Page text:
Eisenhower Library, Dulles papers, Korea

Memorandum by John Foster Dulles to Dwight D. Eisenhower

top secret
personal and private


  • The Korean War
It is probable that the dominant will with which we have to deal is that of the Soviet Union. The Kremlin cannot impose its will on Communist China in the same arbitrary way that it imposes its will upon Poland, Rumania, etc. Nevertheless the Chinese Communist Party accepts the dominance of the Soviet Communist Party as leader of the world proletariat.
If this conclusion is sound, the considerations which determine whether or not the Communists will continue the war are global considerations and not considerations limited merely to the battle line in Korea or the desires of the North Koreans or Chinese Communists. There is no doubt that Moscow looks on the Korean war as only one of many fronts. What it does there will be determined not by local considerations alone, but by other situations in Asia, Europe and the Middle East.
From the Soviet standpoint the Korean war:
holds a large part of the U.S. land forces on an Asian peninsula where in the case of general war they might be lost. (I do not think that the Soviet now plans a general war but the bad strategic disposition of U.S. land forces consequent on the Korean war is an advantage to Soviet Russia which no doubt they calculate weakens our resolution with respect to other actual and potential areas of conflict such, for example, as Iran.)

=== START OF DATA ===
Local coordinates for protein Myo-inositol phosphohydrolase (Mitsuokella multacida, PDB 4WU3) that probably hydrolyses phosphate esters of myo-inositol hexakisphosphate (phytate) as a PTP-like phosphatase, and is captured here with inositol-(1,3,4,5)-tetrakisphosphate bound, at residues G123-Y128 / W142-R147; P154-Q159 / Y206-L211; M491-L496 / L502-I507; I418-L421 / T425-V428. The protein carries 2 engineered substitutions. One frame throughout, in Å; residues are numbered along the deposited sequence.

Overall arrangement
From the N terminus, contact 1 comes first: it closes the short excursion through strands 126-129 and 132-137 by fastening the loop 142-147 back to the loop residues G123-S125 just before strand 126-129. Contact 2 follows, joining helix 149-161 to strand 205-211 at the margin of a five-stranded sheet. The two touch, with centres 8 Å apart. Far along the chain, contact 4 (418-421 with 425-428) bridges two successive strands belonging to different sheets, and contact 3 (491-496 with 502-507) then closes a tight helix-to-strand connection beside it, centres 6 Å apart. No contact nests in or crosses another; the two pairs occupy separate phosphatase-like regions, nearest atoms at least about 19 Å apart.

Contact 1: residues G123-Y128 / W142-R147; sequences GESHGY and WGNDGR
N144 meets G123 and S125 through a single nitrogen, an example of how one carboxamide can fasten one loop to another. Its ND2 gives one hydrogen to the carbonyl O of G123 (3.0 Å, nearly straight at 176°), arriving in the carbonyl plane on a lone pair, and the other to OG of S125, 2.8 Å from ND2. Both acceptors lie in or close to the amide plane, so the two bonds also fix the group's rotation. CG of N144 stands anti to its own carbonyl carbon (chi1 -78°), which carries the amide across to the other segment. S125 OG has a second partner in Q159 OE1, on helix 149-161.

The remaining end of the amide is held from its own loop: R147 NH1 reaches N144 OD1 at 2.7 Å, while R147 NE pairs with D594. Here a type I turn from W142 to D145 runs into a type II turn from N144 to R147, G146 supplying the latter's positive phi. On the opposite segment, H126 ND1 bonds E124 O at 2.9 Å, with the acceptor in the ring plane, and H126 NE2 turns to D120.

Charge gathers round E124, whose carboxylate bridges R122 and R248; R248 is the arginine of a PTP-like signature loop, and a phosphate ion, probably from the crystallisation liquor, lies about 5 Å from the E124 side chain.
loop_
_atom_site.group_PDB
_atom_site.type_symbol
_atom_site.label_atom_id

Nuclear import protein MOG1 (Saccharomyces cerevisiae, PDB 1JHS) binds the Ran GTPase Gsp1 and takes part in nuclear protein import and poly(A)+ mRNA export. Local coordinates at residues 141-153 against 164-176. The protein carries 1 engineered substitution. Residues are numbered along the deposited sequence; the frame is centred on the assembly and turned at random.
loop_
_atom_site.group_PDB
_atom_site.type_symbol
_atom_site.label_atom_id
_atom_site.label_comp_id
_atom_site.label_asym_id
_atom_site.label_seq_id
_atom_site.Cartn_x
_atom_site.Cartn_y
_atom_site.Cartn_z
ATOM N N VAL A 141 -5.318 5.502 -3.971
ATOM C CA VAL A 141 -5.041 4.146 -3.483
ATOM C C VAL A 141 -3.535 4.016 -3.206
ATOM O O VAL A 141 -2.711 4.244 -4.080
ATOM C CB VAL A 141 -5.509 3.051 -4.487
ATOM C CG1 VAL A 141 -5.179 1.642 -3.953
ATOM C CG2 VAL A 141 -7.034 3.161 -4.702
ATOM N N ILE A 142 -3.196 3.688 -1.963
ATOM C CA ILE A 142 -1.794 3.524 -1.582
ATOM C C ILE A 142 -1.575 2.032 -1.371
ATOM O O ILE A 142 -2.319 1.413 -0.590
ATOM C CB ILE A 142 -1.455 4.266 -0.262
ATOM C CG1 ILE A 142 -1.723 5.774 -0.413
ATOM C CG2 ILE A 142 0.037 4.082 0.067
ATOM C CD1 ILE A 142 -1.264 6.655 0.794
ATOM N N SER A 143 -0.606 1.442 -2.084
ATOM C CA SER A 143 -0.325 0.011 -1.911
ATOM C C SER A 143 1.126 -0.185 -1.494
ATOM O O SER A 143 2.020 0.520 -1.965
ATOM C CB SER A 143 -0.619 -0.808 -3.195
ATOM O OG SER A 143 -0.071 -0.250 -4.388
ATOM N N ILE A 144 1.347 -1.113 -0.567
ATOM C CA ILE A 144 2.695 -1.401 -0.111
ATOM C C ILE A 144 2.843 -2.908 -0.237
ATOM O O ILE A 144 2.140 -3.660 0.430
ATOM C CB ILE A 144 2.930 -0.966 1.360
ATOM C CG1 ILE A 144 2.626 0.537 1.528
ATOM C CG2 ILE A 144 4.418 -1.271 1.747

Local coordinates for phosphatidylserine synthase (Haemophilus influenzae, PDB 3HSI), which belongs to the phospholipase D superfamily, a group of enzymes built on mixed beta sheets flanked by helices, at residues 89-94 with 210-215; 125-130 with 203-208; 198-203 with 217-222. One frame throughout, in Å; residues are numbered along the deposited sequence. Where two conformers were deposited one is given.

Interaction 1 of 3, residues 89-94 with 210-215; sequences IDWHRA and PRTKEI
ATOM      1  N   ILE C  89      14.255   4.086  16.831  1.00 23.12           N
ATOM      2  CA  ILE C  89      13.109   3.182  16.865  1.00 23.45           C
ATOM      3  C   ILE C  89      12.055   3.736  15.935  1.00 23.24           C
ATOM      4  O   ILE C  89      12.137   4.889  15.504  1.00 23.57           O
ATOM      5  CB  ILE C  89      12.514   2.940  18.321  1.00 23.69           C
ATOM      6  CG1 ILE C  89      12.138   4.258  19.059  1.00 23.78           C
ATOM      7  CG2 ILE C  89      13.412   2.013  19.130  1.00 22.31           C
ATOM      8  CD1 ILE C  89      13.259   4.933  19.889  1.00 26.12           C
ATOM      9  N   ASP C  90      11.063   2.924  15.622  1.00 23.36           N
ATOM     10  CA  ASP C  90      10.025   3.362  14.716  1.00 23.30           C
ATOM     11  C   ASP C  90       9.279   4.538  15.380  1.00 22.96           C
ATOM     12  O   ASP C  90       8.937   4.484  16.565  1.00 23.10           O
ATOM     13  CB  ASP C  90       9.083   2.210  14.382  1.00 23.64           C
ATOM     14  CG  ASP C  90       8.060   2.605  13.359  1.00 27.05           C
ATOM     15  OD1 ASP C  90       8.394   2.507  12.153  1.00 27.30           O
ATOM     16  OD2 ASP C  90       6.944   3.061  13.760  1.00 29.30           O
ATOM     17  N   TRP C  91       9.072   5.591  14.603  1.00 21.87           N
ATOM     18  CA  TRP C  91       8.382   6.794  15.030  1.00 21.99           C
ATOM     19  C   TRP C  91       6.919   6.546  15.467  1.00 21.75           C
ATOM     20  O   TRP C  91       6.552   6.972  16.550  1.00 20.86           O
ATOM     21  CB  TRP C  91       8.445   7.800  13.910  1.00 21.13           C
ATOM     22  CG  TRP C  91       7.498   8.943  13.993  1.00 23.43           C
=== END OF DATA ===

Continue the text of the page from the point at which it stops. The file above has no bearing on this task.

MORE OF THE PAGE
absorbs large amounts of military equipment which slows down the rearming of Western Europe, of Chinese nationalists on Formosa and of native and French forces in Vietnam.
provides an excuse for Soviet Russia to hold onto Port Arthur and to control Manchuria.
provides a propaganda gold mine which is being exploited to the immense advantage of the Communist position throughout all of Asia.
provides a source of serious friction between the U.S. and the other NATO powers.
maintains a constant military threat to Japan, which builds up anxiety and neutralism there.

The foregoing factors could make the Soviet Union want to continue the war, irrespective of the prisoner-of-war issue, so long as it can get these advantages without the risks of a military defeat in Korea. That risk probably seems negligible under present circumstances because the United Nations side seems not to have the will, and perhaps not the capability, to win in Korea a victorious decision.

However, the prisoner-of-war issue is doubtless important, not primarily from the standpoint of the actual prisoners taken in the Korean war, but from the standpoint of the world-wide situation. If there is no forcible repatriation, that may encourage defections everywhere. If there is forcible repatriation, enabling the Communists to make an example of those who have been “disloyal”, that will deter future desertions and facilitate consolidation of the Communist position.